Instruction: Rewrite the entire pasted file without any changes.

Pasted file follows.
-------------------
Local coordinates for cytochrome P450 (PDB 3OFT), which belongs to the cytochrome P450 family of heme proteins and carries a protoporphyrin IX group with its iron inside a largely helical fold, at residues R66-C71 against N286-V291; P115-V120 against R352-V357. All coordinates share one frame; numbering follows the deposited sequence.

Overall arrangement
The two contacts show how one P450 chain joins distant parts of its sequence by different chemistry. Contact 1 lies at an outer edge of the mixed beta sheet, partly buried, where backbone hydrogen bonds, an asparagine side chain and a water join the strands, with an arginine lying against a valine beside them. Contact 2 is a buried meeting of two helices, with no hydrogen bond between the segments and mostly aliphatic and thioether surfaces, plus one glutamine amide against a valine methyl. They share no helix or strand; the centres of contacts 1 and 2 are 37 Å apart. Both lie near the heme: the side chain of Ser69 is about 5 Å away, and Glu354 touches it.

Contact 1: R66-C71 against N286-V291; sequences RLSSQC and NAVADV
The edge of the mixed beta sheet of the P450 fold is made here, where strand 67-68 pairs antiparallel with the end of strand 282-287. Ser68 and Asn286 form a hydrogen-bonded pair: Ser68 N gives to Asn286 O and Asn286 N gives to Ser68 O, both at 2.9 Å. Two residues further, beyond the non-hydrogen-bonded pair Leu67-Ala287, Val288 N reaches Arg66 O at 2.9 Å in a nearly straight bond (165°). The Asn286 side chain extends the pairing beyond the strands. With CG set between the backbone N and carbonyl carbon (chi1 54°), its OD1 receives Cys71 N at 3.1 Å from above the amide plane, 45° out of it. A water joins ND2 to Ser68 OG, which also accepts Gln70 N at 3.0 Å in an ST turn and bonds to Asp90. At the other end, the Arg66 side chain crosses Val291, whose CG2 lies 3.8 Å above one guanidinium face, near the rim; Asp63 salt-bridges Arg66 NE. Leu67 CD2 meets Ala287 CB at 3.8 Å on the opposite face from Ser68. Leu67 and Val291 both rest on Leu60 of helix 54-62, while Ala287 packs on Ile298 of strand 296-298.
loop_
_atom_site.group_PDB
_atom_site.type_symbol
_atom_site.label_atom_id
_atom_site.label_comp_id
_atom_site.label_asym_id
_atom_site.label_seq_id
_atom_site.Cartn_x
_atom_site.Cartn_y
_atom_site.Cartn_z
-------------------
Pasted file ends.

Local coordinates for cytochrome P450 (PDB 3OFT), which belongs to the cytochrome P450 family of heme proteins and carries a protoporphyrin IX group with its iron inside a largely helical fold, at residues R66-C71 against N286-V291; P115-V120 against R352-V357. All coordinates share one frame; numbering follows the deposited sequence.

Overall arrangement
The two contacts show how one P450 chain joins distant parts of its sequence by different chemistry. Contact 1 lies at an outer edge of the mixed beta sheet, partly buried, where backbone hydrogen bonds, an asparagine side chain and a water join the strands, with an arginine lying against a valine beside them. Contact 2 is a buried meeting of two helices, with no hydrogen bond between the segments and mostly aliphatic and thioether surfaces, plus one glutamine amide against a valine methyl. They share no helix or strand; the centres of contacts 1 and 2 are 37 Å apart. Both lie near the heme: the side chain of Ser69 is about 5 Å away, and Glu354 touches it.

Contact 1: R66-C71 against N286-V291; sequences RLSSQC and NAVADV
The edge of the mixed beta sheet of the P450 fold is made here, where strand 67-68 pairs antiparallel with the end of strand 282-287. Ser68 and Asn286 form a hydrogen-bonded pair: Ser68 N gives to Asn286 O and Asn286 N gives to Ser68 O, both at 2.9 Å. Two residues further, beyond the non-hydrogen-bonded pair Leu67-Ala287, Val288 N reaches Arg66 O at 2.9 Å in a nearly straight bond (165°). The Asn286 side chain extends the pairing beyond the strands. With CG set between the backbone N and carbonyl carbon (chi1 54°), its OD1 receives Cys71 N at 3.1 Å from above the amide plane, 45° out of it. A water joins ND2 to Ser68 OG, which also accepts Gln70 N at 3.0 Å in an ST turn and bonds to Asp90. At the other end, the Arg66 side chain crosses Val291, whose CG2 lies 3.8 Å above one guanidinium face, near the rim; Asp63 salt-bridges Arg66 NE. Leu67 CD2 meets Ala287 CB at 3.8 Å on the opposite face from Ser68. Leu67 and Val291 both rest on Leu60 of helix 54-62, while Ala287 packs on Ile298 of strand 296-298.
loop_
_atom_site.group_PDB
_atom_site.type_symbol
_atom_site.label_atom_id
_atom_site.label_comp_id
_atom_site.label_asym_id
_atom_site.label_seq_id
_atom_site.Cartn_x
_atom_site.Cartn_y
_atom_site.Cartn_z